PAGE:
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This Vertical Take-Off Quadcopter is Like Your Own Mini Harrier Jet

Quadcopters are great at hovering, but don’t have long range. Fixed-wing aircraft can travel long distances quickly, but don’t like to stay in one place above the ground.

Krossblade’s SkyProwler solves both of those problems. The hybrid aircraft is a remote controlled quadcopter with wings, or a plane with six rotors, capable of vertical takeoff and landing (VTOL).

After vertically taking off, its four quadcopter blades are retracted, as well as the landing gear. This allows it to fly unobstructed as an airplane. It can also take off like a normal airplane, then land vertically.prototype

If that wasn’t enough versatility, the wings can be removed, allowing it to fly in “hornet” mode as a high-speed quadcopter. As with many popular quadcopters, one can attach a GoPro for filming, or you can use the optional “Eye” camera with integrated gimbal stabilization for video. Flight can either be controlled manually or through several automated options.

Kross

Currently active on Kickstarter, the Skyprowler craft has been in development since at least 2013 when VTOL and transition to winged flight was achieved. This type of transitional flight is still quite new in the radio control community, so it’s cool to see something on the cutting edge come together. A prototype can be seen above, but the results of more than a year of work, seen in the video below, is really impressive.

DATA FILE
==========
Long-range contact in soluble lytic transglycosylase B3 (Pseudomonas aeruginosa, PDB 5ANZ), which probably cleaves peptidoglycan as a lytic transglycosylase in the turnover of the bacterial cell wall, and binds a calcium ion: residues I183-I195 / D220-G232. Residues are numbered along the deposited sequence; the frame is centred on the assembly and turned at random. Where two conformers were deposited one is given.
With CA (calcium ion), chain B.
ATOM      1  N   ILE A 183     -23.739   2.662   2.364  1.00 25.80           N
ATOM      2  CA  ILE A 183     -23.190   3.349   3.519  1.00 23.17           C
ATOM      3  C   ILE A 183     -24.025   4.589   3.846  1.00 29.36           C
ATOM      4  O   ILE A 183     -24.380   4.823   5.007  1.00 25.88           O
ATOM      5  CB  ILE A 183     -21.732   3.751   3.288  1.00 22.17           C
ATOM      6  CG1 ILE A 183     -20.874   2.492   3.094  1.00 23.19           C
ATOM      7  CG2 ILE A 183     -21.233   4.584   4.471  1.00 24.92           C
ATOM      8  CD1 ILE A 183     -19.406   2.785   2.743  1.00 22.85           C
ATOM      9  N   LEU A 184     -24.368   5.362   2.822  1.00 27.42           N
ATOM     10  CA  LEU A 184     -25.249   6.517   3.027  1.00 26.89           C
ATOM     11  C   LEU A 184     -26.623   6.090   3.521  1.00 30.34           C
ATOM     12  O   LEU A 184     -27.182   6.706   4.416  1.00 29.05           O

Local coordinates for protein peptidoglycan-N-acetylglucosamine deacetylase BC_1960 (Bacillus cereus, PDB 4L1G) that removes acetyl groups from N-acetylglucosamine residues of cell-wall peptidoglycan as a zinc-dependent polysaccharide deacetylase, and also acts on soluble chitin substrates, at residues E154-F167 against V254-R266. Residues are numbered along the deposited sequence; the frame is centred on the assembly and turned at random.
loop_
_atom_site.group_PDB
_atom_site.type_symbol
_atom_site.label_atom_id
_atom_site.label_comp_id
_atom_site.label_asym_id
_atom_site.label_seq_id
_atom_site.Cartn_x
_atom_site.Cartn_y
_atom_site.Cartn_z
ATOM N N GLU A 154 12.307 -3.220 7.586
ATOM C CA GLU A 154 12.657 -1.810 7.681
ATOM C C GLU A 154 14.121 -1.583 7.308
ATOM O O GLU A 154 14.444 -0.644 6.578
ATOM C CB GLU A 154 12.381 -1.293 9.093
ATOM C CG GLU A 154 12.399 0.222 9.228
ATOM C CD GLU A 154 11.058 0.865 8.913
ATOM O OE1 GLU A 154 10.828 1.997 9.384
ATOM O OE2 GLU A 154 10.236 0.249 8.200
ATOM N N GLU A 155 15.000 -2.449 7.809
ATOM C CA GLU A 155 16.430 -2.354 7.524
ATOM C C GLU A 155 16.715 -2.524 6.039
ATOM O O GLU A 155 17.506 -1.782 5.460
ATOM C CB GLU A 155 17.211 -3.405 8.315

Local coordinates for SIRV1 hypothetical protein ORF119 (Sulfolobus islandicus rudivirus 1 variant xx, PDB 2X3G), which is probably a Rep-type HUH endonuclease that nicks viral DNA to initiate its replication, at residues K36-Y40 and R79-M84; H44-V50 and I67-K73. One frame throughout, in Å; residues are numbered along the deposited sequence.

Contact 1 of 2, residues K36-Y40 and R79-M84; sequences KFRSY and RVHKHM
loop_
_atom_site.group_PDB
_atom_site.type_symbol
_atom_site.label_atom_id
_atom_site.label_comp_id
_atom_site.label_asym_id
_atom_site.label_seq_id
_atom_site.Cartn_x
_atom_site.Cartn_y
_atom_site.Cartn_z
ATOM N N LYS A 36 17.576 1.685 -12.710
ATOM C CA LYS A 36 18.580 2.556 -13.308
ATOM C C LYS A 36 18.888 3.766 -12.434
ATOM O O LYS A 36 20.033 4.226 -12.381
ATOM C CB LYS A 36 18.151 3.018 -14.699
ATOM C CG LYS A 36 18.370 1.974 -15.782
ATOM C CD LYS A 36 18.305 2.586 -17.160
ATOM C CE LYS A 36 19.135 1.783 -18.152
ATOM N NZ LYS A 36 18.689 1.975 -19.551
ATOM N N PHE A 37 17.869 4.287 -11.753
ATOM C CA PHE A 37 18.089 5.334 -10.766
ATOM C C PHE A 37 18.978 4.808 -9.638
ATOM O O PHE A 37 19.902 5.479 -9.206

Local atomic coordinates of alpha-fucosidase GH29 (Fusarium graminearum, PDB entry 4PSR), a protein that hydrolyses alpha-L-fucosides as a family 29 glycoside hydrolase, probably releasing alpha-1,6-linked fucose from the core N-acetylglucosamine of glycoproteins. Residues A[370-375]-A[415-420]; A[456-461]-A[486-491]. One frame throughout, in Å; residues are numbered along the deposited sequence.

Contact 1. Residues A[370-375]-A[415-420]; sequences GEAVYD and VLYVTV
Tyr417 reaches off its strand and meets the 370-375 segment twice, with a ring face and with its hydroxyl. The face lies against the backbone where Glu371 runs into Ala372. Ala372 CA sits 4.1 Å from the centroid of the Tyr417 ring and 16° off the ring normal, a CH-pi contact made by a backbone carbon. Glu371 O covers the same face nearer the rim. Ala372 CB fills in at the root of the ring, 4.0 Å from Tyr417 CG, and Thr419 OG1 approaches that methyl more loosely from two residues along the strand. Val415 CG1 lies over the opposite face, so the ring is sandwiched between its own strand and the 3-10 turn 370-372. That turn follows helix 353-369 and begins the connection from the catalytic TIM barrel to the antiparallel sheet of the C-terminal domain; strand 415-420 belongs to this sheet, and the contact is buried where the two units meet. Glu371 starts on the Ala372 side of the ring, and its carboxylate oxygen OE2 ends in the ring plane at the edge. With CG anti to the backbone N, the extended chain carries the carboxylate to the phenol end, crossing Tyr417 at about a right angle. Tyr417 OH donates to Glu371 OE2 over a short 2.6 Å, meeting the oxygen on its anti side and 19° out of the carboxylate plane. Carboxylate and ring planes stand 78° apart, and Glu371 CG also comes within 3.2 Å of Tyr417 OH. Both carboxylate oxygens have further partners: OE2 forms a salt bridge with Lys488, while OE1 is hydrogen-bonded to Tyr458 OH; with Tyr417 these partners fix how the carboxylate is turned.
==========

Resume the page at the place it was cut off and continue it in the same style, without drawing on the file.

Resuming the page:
As highlighted in the video, you could use this to film exotic cars or surfing, but I personally look forward to better coverage of hand-to-hand marsupial combat.

(Via Hackaday)

13 thoughts on “This Vertical Take-Off Quadcopter is Like Your Own Mini Harrier Jet

  1. i think the article is incorrect, the quadcopter rotors do NOT retract, they continue spinning for lift. just by looking at it, i can tell that the two rear pusher props dont produce enough thrust to move the airplane forwards fast enough to generate enough lift from the wings to support full flight without the quadcopter rotors. but perhaps the quadcopter rotors themselves could rotate, eliminating the need for the auxiliary two. just a thought.

  2. in addition, the positioning of the two rear thrust motors would never work by themselves. the weight balance would be so off if they were the only ones producing thrust in-flight.

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Jeremy is an engineer with 10 years experience at his full-time profession, and has a BSME from Clemson University. Outside of work he’s an avid maker and experimenter, building anything that comes into his mind!

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